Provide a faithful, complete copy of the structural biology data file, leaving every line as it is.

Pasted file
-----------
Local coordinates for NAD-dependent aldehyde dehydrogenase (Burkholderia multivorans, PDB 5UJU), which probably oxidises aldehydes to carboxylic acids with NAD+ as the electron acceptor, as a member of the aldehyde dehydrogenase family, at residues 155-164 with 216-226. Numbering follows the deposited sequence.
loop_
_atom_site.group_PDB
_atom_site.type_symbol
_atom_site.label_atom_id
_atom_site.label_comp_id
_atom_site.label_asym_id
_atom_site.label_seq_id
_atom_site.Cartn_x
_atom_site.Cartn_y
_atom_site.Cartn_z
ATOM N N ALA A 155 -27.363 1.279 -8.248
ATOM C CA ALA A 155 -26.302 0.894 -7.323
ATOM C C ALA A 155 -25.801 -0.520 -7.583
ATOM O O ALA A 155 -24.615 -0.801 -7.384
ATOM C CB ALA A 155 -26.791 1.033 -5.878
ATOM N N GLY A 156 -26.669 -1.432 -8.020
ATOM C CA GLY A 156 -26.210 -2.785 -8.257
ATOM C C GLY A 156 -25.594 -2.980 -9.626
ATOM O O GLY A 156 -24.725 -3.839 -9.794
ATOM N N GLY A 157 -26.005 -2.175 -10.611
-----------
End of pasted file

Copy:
Local coordinates for NAD-dependent aldehyde dehydrogenase (Burkholderia multivorans, PDB 5UJU), which probably oxidises aldehydes to carboxylic acids with NAD+ as the electron acceptor, as a member of the aldehyde dehydrogenase family, at residues 155-164 with 216-226. Numbering follows the deposited sequence.
loop_
_atom_site.group_PDB
_atom_site.type_symbol
_atom_site.label_atom_id
_atom_site.label_comp_id
_atom_site.label_asym_id
_atom_site.label_seq_id
_atom_site.Cartn_x
_atom_site.Cartn_y
_atom_site.Cartn_z
ATOM N N ALA A 155 -27.363 1.279 -8.248
ATOM C CA ALA A 155 -26.302 0.894 -7.323
ATOM C C ALA A 155 -25.801 -0.520 -7.583
ATOM O O ALA A 155 -24.615 -0.801 -7.384
ATOM C CB ALA A 155 -26.791 1.033 -5.878
ATOM N N GLY A 156 -26.669 -1.432 -8.020
ATOM C CA GLY A 156 -26.210 -2.785 -8.257
ATOM C C GLY A 156 -25.594 -2.980 -9.626
ATOM O O GLY A 156 -24.725 -3.839 -9.794
ATOM N N GLY A 157 -26.005 -2.175 -10.611